The biggest mistake the British made in my opinion was not totally blockading all the ports and not letting any supplies in until the colonies changed their ways. Had they kept the French out the colonies couldn't have afforded to supply an army. Without supplies the colonies would have been devastated and begging the British for help in a short while. Of course that's just my opinion.
Well they wanted to but just couldn't do it.
http://en.wikipedia.org/wiki/Naval_o...olutionary_War

The part about the French is arguable.
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  #125  
Old 25 Aug 14, 16:57
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V great post

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Originally Posted by TDurden View Post
Oh . . . still bitter are we that the Colonies threw off the oppressive yoke of the Mother Country?

You failed (conveniently) to mention that the main issue by far was the Colonies insistence that if they were taxed they wanted representation.
"Heavy burdens" or not, "implemented with a heavy or insolent hand" or not . . . take it up with the Colonists. Their feelings are clearly reflected in the record.

As for the rest of your post, those pejorative statements can be safely ignored.
Allowing proportional representation to the UK parliament would have opened the 'Pandora's box"- a demand for the equivalent in the "home counties.'

Britain's major failing was perpetuating a system of "pocket and rotten boroughs'.

For example the town of Manchester, which expanded rapidly during the Industrial Revolution from a small settlement into a large city, prior to 1832 was merely part of the larger county constituency of Lancashire and did not elect its own MP's to represent its own particular and special interests.

Each of these ancient boroughs elected two members to the House of Commons. By the time of the 1831 general election, out of 406 elected members, 152 were chosen by fewer than one hundred voters, and 88 by fewer than fifty voters.[1] By the early 19th century moves were made towards reform and this political movement was eventually successful, culminating in the Reform Act 1832, which disfranchised the rotten boroughs and redistributed representation in Parliament to new major population centres.


http://en.wikipedia.org/wiki/Rotten_and_pocket_boroughs
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  #126  
Old 25 Aug 14, 17:06
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Originally Posted by marktwain View Post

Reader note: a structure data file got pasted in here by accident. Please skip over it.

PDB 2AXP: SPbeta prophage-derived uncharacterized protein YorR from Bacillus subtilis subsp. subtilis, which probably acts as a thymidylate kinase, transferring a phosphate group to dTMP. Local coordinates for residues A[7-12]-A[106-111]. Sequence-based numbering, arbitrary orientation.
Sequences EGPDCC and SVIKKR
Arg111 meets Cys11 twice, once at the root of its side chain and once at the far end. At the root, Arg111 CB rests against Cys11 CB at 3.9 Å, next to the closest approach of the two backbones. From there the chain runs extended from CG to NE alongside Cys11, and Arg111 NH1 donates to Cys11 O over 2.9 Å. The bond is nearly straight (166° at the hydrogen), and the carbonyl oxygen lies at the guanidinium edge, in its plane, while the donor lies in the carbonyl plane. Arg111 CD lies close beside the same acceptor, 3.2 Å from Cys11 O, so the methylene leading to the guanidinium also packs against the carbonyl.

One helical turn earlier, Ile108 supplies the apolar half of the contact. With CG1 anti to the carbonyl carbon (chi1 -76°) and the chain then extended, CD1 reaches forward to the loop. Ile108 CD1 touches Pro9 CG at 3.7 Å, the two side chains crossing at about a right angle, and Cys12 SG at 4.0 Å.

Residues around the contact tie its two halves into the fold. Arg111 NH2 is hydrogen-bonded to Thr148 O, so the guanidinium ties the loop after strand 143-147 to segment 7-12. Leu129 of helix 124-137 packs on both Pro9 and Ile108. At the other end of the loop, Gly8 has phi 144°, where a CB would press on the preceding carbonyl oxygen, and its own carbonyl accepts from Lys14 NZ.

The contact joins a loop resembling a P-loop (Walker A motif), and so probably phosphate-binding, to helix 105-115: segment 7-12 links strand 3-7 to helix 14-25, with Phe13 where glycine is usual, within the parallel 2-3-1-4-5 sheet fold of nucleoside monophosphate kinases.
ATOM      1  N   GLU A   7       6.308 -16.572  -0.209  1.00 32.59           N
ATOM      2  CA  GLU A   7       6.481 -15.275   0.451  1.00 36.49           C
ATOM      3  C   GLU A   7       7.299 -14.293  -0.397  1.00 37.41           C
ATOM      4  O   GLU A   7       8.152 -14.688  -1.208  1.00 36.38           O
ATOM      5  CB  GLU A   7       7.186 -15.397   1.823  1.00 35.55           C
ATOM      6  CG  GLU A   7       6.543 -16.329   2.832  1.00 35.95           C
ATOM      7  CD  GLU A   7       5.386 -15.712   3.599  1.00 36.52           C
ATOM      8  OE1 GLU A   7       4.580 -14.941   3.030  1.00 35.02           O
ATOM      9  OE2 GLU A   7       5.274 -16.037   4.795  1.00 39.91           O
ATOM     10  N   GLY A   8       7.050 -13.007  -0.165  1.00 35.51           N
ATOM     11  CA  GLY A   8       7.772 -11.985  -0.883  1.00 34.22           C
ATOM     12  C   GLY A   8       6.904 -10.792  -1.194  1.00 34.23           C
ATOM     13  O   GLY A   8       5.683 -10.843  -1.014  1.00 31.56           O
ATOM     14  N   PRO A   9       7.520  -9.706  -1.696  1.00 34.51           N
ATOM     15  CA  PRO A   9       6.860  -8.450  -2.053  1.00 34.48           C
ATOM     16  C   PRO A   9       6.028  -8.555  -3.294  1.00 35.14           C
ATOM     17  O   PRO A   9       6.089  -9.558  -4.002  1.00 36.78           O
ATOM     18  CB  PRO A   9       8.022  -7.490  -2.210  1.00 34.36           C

Allowing proportional representation to the UK parliament would have opened the 'Pandora's box"- a demand for the equivalent in the "home counties.'

Britain's major failing was perpetuating a system of "pocket and rotten boroughs'.

For example the town of Manchester, which expanded rapidly during the Industrial Revolution from a small settlement into a large city, prior to 1832 was merely part of the larger county constituency of Lancashire and did not elect its own MP's to represent its own particular and special interests.

Each of these ancient boroughs elected two members to the House of Commons. By the time of the 1831 general election, out of 406 elected members, 152 were chosen by fewer than one hundred voters, and 88 by fewer than fifty voters.[1] By the early 19th century moves were made towards reform and this political movement was eventually successful, culminating in the Reform Act 1832, which disfranchised the rotten boroughs and redistributed representation in Parliament to new major population centres.


http://en.wikipedia.org/wiki/Rotten_and_pocket_boroughs
I'll take your word for it. Opening up a Pandora's box, or not, that's what the Colonists wanted.

Whether or not it was a just request I suppose could be argued either way.
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  #127  
Old 25 Aug 14, 17:17
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Originally Posted by TDurden View Post
I'll take your word for it. Opening up a Pandora's box, or not, that's what the Colonists wanted.

Whether or not it was a just request I suppose could be argued either way.
I'd say that it was a very just request, but it had wider implications.

The British system 'almost fell apart', and most "home British' felt no particular need to support war against the colonies

Old Sarum in Wiltshire, an uninhabited hill which until 1832 elected two Members of Parliament, the most notorious pocket borough. It was a possession of the Pitt family from the mid-17th century to 1802, and one of its Members of Parliament was Prime Minister William Pitt the Elder. In 1802 the Pitt family sold it for £60,000, even though the land and manorial rights were worth £700 a year at most. Painting by John Constable, 1829